After several interrogations and the imposition of “guardianship”, he was transferred from the Pankrác Prison on 1 July 1942 to the Gestapo Prison in the Small Fortress of Terezín. Slavery, hunger, deplorable hygiene, overcrowded cells, insects, illness, and torture of wardens made life in prison inhumane. In addition, Jews and clergy received “special treatment”. Rector Beran was included in the so-called Baukomanda for turning quarry stone into gravel. “I was weak, so I could barely lift my hammer. After every hit, I thought I would fall down and die. I sacrifi ced everything for those who were dragged into the gas chambers that day and did not return to us that night” he recalled. In cell No. 12 he met a man who would become a cardinal in the future, Salesian priest Štěpán Trocht, who, in memory for the Terezín Memorial described one of the daily realities. “It was a rainy and merciless day. Jews were carrying gravel. There were not enough Jews and they were searching for the rector of the Prague seminar. He was taken from a cluster of prisoners and sent to a heavy carriage. That fi rst day was terrible, the day of horror, killing and beating. I admired the supernatural calm and silent patience of Monsignor Beran. He quietly prayed and gave me courage: “Do not be afraid, Stepan, the Lord sees it – it will all be good.” Cardinal Trochta also recalled how one day a guarder Albin Storch (the sadist, right hand of the camp commander and always drunk), who commanded a group of prisoners, the so-called Storchkommand, was aggressive.”We have experienced a great killing of a Jew. Storch threw a half-dead Jew in front of the the carriage while we were carrying down the slope. We could not stop the carriage. I took the risk and barely succeeded in moving the Jew at the last second so the carriage did not hit him. When we were coming back, the half-dead Jew lay in the ditch, his mouth full of clay and hay. I thought he was already dead. But at the afternoon‘s call he was brought back alive. In the afternoon, Stephan Rojko fi nished him off .” The small fortress of Terezín was only a transfer station for Rector Beran. Within two months of his arrival, on August 31, 1942, he was deported to the Dachau concentration camp, where the Nazis concentrated 2,740 “dangerous” clergymen from 134 dioceses and 24 nations during the war. The transport arrived at the Dachau railway station on September 4, 1942. In the reception offi ce with Beran, they fi lled out the questionnaire, took fi ngerprints, took a photograph and placed it in the Schutzhäftling, Geistlicher category. On the penal mundour, the red triangle was “political” and was given to the Czech priesthood block 28 as the number 35 844. Priest František Štverák recalled: “In Dachau, he experienced the purifi cation of the earth. The crude capo threatened to have him fl own through the chimney. Even though he was not doing well at all, he shared the food packages with his fellow prisoners he received and did not hide (Stverák), he would give away everything. No one ever heard Beran complaining, crying, and despair: Stay calm men, everything will end well. Saint Joseph will decide things” he used to say.” In January 1943 the epidemic of the belly typhus broke out in the camp, which also infected Rector Beran. He returned from the hospital, weighed 49 kg, but with the help of his friends and camp solidarity, they managed to temporarily reassign him to the camp for the disabled where he mended socks. After he recovered, Beran made a lifetime promise: “If I return to my homeland, I will try not to deny anybody help and if it is in my power, and will not contradict the will of God, I will do everything that I am asked.” Rector Beran spent nearly three years in Dachau before the camp was liberated on April 29, 1945 by the Americans. After the repatriation of former Czech prisoners on May 21, 1945 he could return to his homeland.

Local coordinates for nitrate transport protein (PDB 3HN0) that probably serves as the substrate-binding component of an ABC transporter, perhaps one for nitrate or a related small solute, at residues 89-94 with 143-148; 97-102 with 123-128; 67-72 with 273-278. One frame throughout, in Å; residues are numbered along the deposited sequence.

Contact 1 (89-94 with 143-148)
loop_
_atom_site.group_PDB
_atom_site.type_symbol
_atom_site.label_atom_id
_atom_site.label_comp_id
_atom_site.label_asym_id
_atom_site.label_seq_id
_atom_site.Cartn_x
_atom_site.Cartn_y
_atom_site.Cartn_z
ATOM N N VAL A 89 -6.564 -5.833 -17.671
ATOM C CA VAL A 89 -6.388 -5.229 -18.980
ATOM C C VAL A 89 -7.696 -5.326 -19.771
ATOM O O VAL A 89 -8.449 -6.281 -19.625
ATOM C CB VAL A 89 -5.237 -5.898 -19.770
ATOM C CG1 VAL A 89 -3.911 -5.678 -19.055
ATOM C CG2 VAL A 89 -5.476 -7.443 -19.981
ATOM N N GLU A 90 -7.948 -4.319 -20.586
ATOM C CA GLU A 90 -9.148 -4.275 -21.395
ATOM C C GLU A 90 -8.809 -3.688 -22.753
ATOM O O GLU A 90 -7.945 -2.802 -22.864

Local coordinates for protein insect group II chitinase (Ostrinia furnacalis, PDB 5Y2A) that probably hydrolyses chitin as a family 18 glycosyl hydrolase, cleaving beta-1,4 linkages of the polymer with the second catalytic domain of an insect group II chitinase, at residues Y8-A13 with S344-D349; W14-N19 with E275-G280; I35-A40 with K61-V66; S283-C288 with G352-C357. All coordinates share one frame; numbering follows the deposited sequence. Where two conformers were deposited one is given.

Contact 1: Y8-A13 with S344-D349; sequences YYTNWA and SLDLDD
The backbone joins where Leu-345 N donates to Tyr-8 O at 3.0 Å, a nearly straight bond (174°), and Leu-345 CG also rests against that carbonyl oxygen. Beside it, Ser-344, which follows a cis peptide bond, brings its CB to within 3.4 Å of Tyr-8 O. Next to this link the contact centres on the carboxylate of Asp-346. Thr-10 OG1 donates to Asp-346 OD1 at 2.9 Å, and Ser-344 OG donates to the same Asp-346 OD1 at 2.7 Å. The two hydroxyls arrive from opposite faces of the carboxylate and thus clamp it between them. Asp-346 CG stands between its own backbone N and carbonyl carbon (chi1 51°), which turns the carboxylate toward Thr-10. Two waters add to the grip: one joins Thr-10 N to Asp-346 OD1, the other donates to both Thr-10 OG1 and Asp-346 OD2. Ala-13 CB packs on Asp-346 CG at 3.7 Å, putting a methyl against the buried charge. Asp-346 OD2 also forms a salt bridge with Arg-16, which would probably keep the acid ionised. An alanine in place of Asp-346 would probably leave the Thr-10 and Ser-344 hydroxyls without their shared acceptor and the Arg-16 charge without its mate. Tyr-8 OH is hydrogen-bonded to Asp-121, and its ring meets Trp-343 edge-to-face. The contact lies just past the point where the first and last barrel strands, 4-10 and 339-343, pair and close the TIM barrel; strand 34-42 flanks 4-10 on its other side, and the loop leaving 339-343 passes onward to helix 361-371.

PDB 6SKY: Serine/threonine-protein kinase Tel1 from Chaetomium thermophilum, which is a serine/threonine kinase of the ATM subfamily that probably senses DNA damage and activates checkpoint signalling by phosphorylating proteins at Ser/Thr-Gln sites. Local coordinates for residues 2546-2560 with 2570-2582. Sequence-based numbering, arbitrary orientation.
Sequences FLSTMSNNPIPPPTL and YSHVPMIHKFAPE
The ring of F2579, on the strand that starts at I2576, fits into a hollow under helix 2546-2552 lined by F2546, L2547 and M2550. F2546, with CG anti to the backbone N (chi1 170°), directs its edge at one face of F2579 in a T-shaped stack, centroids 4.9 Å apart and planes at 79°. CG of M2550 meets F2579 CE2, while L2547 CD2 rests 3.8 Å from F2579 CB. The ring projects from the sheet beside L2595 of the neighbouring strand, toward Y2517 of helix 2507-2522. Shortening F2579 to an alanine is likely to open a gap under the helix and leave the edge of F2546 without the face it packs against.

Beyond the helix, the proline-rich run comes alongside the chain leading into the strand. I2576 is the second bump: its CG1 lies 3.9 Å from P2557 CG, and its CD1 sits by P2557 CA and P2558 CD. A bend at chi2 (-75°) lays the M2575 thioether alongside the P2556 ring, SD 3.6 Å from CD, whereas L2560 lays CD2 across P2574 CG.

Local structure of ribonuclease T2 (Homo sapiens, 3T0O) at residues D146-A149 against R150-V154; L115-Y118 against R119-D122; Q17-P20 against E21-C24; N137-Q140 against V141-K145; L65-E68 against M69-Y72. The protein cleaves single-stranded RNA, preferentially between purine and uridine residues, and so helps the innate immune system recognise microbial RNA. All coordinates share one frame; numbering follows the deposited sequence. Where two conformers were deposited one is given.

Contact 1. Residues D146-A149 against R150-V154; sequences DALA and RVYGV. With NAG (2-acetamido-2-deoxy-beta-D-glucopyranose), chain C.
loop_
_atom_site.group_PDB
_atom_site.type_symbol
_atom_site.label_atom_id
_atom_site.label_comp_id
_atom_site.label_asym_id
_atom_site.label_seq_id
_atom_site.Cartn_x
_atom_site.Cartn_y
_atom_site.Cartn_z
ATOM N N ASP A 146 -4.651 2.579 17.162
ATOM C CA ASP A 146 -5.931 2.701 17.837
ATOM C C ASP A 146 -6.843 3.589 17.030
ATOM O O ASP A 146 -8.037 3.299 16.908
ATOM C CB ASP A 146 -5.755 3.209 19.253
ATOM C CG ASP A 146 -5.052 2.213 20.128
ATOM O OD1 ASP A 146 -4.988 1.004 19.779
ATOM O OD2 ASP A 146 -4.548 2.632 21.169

After he got back from Dachau, he returned to management, was appointed
Vice-Chancellor of the Catholic Action, a representative of the Prague Ordinary of the Catholic Charity and at the beginning of the semester (1945) he was appointed regular professor of the Catholic Theological Faculty of the Charles University. Pope Pius XII. appointed him on 4 November 1946 by the 33rd Prague Archbishop since the times of Arnošt from Pardubice. On Sunday of the same year, he accepted the episcopal consecration in the Cathedral of St. Vít in Prague. In his role he advocated for the return to Christian values, reconciliation, cooperation and solidarity. He became a moral authority of the country. Since 1947, he faced increasing pressure from communists who have no interest in co-operating with the Church. After the Communists took power in February 1948, political opposition and democratic elites were eliminated, and the regime focused on the Catholic Church. Archbishop Beran faced an escalating repression against the Church, insisting on respect for its internal autonomy. The Episcopal Conference, chaired by Archbishop Beran, banned the priests from running for election, but Chaplain Plojhar did not obey and ran for election on May 30, 1948, and took a seat in the Communist government. Archbishop Beran suspended him and excommunicated and never took the excommunication back. On Saturday, June 18, 1949, Archbishop Beran made his last speech to the people at the Basilica of the Virgin Mary in Strahov: “I do not know how many times I will still be able to speak to you, but I now declare publicly as a bishop. Never, ever, will I call for an agreement that is against the laws of God and the holy Church. I swear as a bishop, I will never betray the laws of God and the holy churches. It hurts me very much that my Czech people will be persecuted because of me. But I can act no other way.” On the second day of the Holy Mass in the Holy Trinity Temple, two-thirds of the Communists declared that the “Catholic Action” was not Catholic, and the Catholic “Catholic epistles” occupied by the Communists were not Catholic. After Mass, he was supposed to go up on the balcony of the archbishopric and speak to the believers. But the StB prevented him from do so by pretending to “protect him” in front of the crowd. In the second half of June 1949, the Archbishopric held a confi dential meeting of bishops in Prague, which was uncovered, and the StB burst into the palace. Since then, the Archdiocese of Prague had been cut off from the outside world and Rome, and the Communist regime tried to destroy the Church in our country. At that tense time, sometime in March 1950, the archbishop secretary of monsignor Boukal addressed Zdeněk Sternberg‘s students of law, who remembers: “Archbishop‘s secretary of monsignor Jan Boukal – somebody must have tipped him off – he wrote me three lines, an envelope without an address placed in a drawer in my apartment in Malá Strana. We met up, even though I was a little afraid because even in the church it was all sorts. The Archbishop wrote a report on the state of the Church in Czechoslovakia for the Holy See, and I asked if I could get it across the border to a Bavarian monastery. I agreed. I‘m not saying that it was from some heroic impulses, but rather as a young man without any scruples, I blurted out “monsignor, I‘ll deliver it myself.” With Matějka, with whom I crossed the border crossings, we drove a Harley Davidson machine in the direction of Tachov. The trip was quite harsh, it was raining, we even came across a patrol with a dog. It was terrible. At the Šumava border they brought a priest from the Bavarian side, and I gave him the sealed envelope, instructing him to deliver it to Rome. I went back alone and experienced one of the worst moments: At 2 am at night imagine you are going through a thick dense forest and do not know if you will fi nd the way back. It turned out well. We found our motorcycle and drove home. In one pub, where we stopped for some tea, the door suddenly opened, three secret agents came in, separated us and interrogated us. But we had already agreed what we would say if such a situation occured, so they let us go. In the morning we were happily back in Prague.” (The sister of Mr. Sternberg Karolin, a year younger than him, was the fi rst of nine siblings to marry.) It was in 1947 and her wedding with Maxmilián Wratislav of Mitrowicz took place in the castle in Bohemian Sternberk. The Archbishop Beran wed them notes the author of the book.) Thus, they learned in Rome about the situation of our Church and the Archbishop of Prague.